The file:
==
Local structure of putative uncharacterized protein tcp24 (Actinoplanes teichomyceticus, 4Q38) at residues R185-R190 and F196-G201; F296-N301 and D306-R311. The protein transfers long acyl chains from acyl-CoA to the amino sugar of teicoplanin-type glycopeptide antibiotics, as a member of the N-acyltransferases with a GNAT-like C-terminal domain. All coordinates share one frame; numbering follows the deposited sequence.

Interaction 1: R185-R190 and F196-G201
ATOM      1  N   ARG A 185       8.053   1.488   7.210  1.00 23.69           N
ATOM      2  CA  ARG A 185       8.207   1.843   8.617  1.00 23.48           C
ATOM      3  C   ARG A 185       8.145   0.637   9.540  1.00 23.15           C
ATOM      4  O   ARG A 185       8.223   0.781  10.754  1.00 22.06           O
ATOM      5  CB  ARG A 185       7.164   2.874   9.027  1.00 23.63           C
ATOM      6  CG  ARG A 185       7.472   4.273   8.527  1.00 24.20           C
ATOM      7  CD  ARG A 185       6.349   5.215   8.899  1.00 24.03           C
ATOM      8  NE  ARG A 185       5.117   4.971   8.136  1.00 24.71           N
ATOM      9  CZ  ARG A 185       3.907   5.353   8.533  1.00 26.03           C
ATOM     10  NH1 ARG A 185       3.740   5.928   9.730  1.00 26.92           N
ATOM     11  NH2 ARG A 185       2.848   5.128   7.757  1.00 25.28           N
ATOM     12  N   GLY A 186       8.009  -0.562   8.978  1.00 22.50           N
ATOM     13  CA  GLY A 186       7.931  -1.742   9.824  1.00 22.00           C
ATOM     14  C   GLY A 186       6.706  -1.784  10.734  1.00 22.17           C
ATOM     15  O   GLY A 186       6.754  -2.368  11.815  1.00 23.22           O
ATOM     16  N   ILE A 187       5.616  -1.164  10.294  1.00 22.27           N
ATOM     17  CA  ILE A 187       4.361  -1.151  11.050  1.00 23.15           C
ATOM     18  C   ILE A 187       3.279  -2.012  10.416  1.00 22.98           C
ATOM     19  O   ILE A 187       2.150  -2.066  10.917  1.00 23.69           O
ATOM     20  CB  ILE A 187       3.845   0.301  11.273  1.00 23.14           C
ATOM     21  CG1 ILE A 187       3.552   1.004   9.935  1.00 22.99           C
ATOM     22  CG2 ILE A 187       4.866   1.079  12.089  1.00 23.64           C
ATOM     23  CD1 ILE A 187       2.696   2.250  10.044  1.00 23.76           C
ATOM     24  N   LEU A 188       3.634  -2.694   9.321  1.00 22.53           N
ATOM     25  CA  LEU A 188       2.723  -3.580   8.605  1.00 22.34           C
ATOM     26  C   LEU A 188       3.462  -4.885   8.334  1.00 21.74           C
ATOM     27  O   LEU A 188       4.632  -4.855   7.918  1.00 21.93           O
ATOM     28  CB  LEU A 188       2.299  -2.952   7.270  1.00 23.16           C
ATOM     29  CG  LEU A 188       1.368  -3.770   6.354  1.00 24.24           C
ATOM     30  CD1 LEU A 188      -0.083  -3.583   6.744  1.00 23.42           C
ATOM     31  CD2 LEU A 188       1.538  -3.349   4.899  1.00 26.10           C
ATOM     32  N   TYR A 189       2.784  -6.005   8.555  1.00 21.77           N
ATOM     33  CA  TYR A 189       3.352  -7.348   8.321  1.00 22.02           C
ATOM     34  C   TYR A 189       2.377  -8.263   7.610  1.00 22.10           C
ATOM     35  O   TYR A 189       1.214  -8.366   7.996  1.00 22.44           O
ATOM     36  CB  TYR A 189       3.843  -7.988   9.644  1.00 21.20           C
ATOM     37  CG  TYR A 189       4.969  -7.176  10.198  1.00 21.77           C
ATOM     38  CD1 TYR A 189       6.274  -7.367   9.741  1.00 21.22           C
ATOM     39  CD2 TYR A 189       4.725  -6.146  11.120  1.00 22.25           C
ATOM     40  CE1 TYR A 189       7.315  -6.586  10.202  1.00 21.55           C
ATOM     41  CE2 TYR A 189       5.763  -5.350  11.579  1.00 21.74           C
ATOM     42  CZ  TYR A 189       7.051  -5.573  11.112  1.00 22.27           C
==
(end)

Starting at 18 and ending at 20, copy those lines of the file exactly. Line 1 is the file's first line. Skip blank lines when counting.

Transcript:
ATOM     16  N   ILE A 187       5.616  -1.164  10.294  1.00 22.27           N
ATOM     17  CA  ILE A 187       4.361  -1.151  11.050  1.00 23.15           C
ATOM     18  C   ILE A 187       3.279  -2.012  10.416  1.00 22.98           C